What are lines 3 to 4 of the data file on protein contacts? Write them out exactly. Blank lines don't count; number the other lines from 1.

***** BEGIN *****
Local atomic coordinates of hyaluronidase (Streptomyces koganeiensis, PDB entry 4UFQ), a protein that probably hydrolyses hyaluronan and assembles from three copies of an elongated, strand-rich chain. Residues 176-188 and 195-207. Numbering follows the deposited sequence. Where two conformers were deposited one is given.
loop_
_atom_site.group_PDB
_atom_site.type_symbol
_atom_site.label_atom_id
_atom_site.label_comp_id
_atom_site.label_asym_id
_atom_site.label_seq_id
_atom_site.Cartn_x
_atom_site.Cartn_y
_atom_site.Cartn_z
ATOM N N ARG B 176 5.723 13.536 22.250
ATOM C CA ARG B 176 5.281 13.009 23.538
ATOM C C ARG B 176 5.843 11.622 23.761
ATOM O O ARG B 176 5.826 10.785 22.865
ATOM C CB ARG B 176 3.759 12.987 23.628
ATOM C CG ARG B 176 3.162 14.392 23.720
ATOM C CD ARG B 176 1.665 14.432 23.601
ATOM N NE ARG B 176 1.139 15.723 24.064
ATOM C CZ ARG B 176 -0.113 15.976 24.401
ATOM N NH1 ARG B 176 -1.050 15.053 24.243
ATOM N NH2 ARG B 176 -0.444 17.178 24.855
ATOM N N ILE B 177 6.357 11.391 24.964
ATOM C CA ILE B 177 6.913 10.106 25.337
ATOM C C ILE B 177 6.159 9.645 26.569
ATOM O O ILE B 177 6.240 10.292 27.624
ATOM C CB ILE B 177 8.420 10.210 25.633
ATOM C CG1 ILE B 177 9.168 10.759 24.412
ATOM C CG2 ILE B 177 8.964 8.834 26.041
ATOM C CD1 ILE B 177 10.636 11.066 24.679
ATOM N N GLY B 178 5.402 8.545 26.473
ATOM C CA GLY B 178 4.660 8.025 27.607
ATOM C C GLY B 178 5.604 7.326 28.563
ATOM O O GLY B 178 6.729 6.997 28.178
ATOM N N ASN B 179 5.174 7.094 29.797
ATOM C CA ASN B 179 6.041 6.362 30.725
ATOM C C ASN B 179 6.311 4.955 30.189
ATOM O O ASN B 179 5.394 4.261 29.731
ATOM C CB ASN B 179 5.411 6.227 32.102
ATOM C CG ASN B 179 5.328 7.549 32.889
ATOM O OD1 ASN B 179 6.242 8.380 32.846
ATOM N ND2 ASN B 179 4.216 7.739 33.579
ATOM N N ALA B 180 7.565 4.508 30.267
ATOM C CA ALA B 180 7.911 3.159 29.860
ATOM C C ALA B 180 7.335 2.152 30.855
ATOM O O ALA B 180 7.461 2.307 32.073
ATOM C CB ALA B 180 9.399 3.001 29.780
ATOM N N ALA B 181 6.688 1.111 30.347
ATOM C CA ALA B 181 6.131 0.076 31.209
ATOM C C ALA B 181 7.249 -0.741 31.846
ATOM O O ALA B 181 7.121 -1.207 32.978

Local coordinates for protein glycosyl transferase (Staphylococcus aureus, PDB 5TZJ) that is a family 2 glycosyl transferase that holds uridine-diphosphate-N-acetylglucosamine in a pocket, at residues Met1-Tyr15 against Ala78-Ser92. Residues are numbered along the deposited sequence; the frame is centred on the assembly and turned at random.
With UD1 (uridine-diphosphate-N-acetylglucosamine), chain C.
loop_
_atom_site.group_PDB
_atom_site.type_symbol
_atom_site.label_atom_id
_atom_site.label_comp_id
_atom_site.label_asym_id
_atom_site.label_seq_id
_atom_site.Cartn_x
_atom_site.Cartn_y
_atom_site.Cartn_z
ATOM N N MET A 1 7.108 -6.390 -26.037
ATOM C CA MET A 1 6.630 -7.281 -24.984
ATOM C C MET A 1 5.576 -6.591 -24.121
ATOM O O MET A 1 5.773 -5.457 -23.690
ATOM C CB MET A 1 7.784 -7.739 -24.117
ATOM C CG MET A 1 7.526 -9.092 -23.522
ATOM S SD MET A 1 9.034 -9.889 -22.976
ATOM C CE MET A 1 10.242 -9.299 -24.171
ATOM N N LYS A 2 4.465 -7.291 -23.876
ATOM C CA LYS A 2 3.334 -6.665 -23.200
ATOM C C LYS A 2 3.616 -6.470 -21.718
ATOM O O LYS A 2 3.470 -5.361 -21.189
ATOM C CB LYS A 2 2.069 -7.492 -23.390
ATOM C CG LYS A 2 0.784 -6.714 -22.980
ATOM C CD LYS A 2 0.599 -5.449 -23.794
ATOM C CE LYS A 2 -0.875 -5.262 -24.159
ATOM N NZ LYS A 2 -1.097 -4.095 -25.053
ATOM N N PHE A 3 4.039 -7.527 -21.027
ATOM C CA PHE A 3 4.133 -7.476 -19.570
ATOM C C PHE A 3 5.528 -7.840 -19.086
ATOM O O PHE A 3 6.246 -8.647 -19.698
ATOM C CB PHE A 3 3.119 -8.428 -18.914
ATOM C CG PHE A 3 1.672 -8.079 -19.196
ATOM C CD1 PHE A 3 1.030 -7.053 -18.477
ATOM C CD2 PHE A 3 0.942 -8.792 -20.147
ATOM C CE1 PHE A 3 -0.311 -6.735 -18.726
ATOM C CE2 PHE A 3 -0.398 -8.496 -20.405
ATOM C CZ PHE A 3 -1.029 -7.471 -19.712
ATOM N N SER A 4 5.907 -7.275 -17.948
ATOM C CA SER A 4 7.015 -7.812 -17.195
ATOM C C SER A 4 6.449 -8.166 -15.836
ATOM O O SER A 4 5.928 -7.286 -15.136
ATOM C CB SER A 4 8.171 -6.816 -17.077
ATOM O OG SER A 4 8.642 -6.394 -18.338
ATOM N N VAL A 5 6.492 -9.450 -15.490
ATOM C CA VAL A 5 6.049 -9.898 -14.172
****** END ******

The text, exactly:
_atom_site.group_PDB
_atom_site.type_symbol